Are Private Psychological Evaluations Helpful?

As part of this preparation, you may consider having one or more psychological evaluations done, and then bring the written evaluation to the interview.  For example, if you have been convicted of a drug crime, you may wish to have a substance use evaluation performed.  If you are accused of child pornography or another sex crime, then you may wish to have a psychosexual evaluation done.  These evaluations can be very helpful in conveying to the judge the kind of person you are and what you have done to address any underlying issues that brought you into the criminal justice system to begin with.

What About Letters of Recommendation?

You might also consider having friends, family, co-workers, therapists, pastoral counselors, coaches, teachers, etc., prepare a letter of recommendation to the judge.  These letters are most helpful if they address how you have responded to the criminal arrest and measures you have taken to correct whatever life-circumstance lead to your arrest. Your attorney may also use these letters when preparing a presentencing memorandum on your behalf.

Should I write a Personal Narrative?

Also, providing a personal narrative to your probation officer prior to the interview can be very helpful. In fact, for some judges this type of information is the single most important thing of all in making their decision about an offender’s sentence. Regardless of the “weight” a judge may give a personal narrative, it is definitely true that the more the sentencing judge knows about you as an individual, the better they can determine and provide the best possible sentence. This is especially true considering the Booker opinion that the sentencing guidelines are advisory. Consequently, because the judge is not bound by what the sentencing guidelines may say, the judge will be looking at your personal information and weighing this against what the sentencing guidelines provide.

Regarding what to write in a personal narrative, it might read something like an AA testimony.  In other words, it might contain a transparent, vulnerable, and insightful description of your background and how this led to you appearing before the judge and, details about what you have done since the commission of the criminal act to help improve yourself and your situation. The focus should be on how you have responded to the offense including any treatment or other rehabilitative services you have engaged in voluntarily.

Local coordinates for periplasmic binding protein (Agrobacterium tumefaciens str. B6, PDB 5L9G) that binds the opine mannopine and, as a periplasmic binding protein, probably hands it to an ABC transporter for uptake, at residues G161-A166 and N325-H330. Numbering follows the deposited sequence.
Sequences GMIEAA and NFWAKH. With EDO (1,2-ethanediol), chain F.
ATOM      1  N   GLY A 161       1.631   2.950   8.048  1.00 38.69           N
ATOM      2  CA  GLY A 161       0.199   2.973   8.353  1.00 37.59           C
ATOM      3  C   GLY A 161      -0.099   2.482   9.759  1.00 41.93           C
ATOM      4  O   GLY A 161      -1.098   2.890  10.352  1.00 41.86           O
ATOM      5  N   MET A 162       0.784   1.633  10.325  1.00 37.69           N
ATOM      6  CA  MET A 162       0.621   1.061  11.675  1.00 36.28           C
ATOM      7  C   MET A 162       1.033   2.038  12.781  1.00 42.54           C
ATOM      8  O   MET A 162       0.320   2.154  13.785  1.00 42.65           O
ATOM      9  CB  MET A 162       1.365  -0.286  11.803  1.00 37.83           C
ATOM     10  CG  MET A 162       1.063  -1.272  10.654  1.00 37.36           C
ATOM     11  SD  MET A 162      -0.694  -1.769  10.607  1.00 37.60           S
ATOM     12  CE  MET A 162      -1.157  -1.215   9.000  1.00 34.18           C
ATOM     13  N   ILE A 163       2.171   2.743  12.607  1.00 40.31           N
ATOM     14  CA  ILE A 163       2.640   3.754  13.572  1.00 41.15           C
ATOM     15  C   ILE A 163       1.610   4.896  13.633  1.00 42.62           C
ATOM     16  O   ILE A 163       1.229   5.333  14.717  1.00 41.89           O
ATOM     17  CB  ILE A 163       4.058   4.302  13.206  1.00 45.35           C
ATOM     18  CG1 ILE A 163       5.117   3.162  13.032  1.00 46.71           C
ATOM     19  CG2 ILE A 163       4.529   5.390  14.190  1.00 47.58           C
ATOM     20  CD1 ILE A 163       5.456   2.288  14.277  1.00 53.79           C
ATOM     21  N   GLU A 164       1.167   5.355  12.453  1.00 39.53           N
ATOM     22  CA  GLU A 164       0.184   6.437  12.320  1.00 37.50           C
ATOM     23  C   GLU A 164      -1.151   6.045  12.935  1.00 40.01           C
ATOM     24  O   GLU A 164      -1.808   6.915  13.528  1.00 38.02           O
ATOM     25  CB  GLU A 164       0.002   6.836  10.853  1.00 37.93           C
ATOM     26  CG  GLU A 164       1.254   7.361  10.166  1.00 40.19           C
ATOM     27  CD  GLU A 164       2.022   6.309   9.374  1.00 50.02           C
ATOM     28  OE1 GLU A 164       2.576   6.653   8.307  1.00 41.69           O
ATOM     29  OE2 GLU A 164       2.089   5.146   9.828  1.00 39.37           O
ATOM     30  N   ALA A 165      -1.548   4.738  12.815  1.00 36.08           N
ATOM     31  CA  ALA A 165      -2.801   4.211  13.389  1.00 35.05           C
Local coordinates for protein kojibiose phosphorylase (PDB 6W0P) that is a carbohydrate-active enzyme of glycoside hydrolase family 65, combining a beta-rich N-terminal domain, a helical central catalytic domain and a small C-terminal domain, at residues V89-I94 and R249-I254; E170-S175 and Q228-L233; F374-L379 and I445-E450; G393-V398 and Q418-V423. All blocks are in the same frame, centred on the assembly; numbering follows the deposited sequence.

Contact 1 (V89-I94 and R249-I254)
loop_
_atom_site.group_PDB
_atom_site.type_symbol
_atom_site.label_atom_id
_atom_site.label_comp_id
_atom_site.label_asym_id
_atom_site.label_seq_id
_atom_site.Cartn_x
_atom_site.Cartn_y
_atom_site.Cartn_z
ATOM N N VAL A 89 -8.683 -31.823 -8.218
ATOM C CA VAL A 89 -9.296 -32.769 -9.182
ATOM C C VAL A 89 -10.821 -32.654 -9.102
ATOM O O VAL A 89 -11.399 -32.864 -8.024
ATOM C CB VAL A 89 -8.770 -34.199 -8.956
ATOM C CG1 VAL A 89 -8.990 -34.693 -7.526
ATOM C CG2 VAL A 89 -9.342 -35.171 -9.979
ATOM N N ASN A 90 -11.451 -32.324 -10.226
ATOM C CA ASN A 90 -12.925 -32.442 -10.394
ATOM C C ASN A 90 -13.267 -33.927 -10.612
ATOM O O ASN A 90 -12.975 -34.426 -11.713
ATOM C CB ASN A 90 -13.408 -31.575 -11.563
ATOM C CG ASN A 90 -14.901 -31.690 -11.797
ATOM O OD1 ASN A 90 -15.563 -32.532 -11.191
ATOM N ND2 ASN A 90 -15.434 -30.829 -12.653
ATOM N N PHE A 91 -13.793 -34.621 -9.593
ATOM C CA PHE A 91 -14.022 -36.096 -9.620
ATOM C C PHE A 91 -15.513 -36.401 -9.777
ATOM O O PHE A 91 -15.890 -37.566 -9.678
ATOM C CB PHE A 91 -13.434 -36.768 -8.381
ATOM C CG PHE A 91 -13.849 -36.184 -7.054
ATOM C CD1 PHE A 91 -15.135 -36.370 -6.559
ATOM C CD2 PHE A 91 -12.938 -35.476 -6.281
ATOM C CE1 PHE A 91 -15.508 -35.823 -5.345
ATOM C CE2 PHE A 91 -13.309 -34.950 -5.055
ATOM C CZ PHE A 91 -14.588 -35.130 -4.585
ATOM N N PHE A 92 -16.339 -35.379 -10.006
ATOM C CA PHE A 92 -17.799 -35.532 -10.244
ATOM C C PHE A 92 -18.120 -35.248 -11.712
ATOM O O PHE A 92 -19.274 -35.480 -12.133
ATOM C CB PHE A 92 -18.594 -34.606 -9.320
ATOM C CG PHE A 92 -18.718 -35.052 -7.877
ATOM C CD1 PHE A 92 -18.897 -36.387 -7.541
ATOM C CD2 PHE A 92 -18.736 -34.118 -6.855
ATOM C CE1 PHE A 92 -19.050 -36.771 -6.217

In your personal narrative you will want to convey to the judge the reasons why, despite your background and your crime, you are nevertheless still a good candidate for rehabilitation rather than punishment. You may wish to discuss this with your lawyer prior to your interview, and possibly provide him or her with a copy of it for review and comment.

What Are the Seven Factors a Judge Must Consider at Sentencing?

Based on 18 U.S.C. § 3553(a) there are 7 factors that a judge must consider when determining an appropriate sentenced for the offender. These include:

  1. The offense committed and the defendant’s history and characteristics,
  2. The four primary factors of a sentence, including deterrence, rehabilitation, punishment, protection of society.
  3. The kinds of sentences available for the offender, including ay required mandatory minimums
  4. The sentencing guidelines range
  5. Any applicable policy statements from the BOP
  6. The need to avoid disparities between your sentence and those given to like offenders
  7. The need to provide restitution to those who have been harmed by your conduct.

A United States District Court Judge will be considering all 7 of these factors when determining the appropriate sentence in your case.

How Does the Federal Bureau of Prisons Use the Presentence Report?

Correctional officers will not necessarily carefully review the PSIR line-for-line, and instead may rely on a summary review. However, the BOP will utilize much of the information continued in the PSIR in making the housing determinations as discussed in detail elsewhere on this website.